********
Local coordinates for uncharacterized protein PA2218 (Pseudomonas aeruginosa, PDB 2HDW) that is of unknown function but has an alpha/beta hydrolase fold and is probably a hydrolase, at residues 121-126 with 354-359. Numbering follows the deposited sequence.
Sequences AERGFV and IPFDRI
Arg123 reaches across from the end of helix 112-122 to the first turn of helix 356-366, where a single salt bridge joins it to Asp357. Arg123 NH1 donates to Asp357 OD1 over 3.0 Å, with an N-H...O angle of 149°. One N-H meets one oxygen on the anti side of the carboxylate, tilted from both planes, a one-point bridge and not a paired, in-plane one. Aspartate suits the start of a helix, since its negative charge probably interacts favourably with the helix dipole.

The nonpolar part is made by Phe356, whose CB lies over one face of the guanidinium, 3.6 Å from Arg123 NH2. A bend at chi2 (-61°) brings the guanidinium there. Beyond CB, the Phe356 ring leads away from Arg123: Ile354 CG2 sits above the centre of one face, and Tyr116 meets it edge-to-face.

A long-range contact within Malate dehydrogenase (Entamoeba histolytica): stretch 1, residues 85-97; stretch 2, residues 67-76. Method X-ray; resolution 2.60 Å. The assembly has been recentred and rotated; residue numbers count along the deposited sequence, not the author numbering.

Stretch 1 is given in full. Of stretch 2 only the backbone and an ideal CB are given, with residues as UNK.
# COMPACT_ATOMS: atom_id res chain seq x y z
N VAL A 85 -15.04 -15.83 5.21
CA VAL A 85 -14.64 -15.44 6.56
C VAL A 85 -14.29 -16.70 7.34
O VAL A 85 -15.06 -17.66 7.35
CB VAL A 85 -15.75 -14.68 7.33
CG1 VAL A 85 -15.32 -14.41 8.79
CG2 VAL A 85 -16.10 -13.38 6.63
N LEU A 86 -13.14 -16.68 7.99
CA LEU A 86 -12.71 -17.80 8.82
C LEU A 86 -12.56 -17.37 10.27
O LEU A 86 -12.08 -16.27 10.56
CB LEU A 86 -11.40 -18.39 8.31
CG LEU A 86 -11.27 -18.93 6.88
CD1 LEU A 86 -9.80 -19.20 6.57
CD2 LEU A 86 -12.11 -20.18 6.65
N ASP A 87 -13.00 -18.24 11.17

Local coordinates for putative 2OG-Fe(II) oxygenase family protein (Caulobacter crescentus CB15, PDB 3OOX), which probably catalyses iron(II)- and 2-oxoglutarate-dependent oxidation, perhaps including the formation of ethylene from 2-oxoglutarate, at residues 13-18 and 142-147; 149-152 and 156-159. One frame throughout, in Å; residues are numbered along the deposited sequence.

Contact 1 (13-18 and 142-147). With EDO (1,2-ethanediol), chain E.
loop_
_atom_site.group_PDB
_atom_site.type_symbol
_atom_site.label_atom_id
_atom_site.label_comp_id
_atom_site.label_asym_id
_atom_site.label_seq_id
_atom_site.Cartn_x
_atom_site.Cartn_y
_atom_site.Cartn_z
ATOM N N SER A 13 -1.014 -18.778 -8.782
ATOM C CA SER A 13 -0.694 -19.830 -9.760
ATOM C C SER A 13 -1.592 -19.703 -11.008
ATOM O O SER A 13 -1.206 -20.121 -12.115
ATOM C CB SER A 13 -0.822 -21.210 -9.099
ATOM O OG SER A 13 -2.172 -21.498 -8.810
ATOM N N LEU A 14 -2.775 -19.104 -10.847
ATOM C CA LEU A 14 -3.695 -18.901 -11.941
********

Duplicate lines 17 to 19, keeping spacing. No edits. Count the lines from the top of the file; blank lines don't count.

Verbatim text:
C LEU A 86 -12.56 -17.37 10.27
O LEU A 86 -12.08 -16.27 10.56
CB LEU A 86 -11.40 -18.39 8.31